01/06/2008 12:11 pm ET Updated 6 days ago

Phonebanking With John Edwards's Parents

I just got back from phonebanking for John Edwards. It was... a strangely uplifting experience. And historically I've hated phonebanking. A lot.

Here's some thoughts on the experience.

1. First things first, I guess -- John Edwards's parents came and phonebanked with us. I wish you could hear the audio on the clip below, because John's Dad was actually brilliant about it. He talked very softly, but his message was clear -- We're working people just like you. John knows what it means to work for a living and he'll do right by you. I filmed him doing two calls and he took both from Undecided to strong Edwards. He asks Ann, the supervisor -- "Should I be asking to talk to the spouse as well?" Ann points out that when John Edwards's dad calls you to ask support for John Edwards, that's probably covers the couple.

As Ms. Edwards is getting set up, she starts reading the script on the table, and then says "I think I'm just going to try and work the personal angle."

Yeah, says Ann laughing, I think that's a better idea.

2. People are undecided. Even some people that had made up their mind last month. There's an opportunity there.

3. It actually *was* about persuasion. All worker-bees come into campaigns the first time thinking what they are going to do in voter contact is persuasion. And they get demoralized when they find out a lot of it is people telling you they haven't made up their minds and not wanting to talk about why that is.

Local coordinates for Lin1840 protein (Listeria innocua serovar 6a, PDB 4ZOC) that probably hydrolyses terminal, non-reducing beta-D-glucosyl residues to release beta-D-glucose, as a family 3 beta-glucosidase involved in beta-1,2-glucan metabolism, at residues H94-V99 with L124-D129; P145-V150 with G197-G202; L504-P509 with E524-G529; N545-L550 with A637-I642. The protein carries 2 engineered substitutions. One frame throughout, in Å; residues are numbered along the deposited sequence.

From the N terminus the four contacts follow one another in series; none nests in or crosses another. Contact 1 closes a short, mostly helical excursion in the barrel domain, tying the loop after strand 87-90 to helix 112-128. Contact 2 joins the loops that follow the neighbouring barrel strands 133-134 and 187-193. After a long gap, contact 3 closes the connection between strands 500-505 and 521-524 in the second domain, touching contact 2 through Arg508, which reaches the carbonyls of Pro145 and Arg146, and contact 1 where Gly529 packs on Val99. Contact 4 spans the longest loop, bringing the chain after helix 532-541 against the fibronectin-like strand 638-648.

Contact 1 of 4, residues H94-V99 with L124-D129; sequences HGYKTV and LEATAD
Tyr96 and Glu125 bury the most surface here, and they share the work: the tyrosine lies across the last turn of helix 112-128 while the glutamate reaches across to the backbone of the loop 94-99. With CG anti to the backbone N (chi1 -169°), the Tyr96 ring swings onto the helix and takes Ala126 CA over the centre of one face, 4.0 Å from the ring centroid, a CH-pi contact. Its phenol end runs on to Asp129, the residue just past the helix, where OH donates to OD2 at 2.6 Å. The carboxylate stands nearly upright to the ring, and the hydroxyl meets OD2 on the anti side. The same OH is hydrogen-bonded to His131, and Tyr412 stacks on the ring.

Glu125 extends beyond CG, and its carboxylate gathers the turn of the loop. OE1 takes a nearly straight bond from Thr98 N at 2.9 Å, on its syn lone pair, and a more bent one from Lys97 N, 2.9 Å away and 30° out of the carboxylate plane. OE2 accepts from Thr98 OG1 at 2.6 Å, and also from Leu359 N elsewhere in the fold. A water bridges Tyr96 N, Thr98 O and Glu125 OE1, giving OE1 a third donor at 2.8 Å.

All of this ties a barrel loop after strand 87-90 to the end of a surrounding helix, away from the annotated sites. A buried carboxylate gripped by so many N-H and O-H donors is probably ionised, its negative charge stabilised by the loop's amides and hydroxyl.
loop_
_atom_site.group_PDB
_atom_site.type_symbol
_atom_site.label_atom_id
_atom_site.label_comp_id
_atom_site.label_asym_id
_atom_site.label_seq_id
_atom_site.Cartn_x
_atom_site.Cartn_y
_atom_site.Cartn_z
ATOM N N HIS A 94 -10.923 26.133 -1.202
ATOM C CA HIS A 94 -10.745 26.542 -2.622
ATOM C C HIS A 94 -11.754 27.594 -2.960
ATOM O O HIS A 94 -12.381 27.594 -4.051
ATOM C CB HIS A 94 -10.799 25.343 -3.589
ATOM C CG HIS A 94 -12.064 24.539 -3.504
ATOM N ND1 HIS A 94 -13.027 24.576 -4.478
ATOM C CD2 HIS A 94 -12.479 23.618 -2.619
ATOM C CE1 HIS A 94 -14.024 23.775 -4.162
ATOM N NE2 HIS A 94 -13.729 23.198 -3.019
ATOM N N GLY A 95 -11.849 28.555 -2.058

Me, I'm a seasoned operative (ha!). So I nearly fell out of my chair when I found almost everybody I reached on the phone list actually wanted to to hear a decent argument. Some loved John's domestic policy, but wanted to know what distinguished his foreign policy. Others wanted to know why he didn't support single payer health care. I found myself having fun, reaching into the parts of my brain where I'd stored all those facts.

4. The Edwards workers were up to the persuasion challenge. I could seriously just have sat in that room and listen to Ann, the supervisor, riff on any topic about Edwards. You want electability -- she's got it, not from a sheet, but from her head. You want trade? Let's talk about the Peru deal. Foreign policy -- did you read the WaPo article about Edwards's Bhutto response being the most presidential?

You could learn more about the candidate just sitting in that room than by going to a town hall forum. This was an informational exercise.

5. Scripts were starting points. I've gotten a lot of calls off a script. Everyone had a script in front of them here, but it was the intro to a larger conversation. It's the first 20 seconds, tops. And everybody was talking and riffing about subjects in a very conversational way. Everybody. They had the fact sheets and the policy books, but they'd really internalized it by this point.

6. Peter Espief, a State Rep from Keene, was there. (And he was good!) Here he is talking breifly about why he comes out to phonebank:

Personally, I like how he zeroes in on the "determination" aspect.

7. I don't know what the list filter was, but among the undecideds Edwards always seems to be part of the choice for them. The undecided configurations I bump into are between Edwards and Obama, and Edwards and Kucinich.

8. The people that don't answer the phone don't have voicemail. They have answering machines. We're being screened, my friends!

9. My brother is on the list I get, as an undecided. I call him anyway, and give him crap about being undecided. I hang up and the woman next to me, a student from Smith College, is looking at me in horror. "My brother," I say. "Whew," she says, "I was thinking that was an awfully harsh approach you were taking."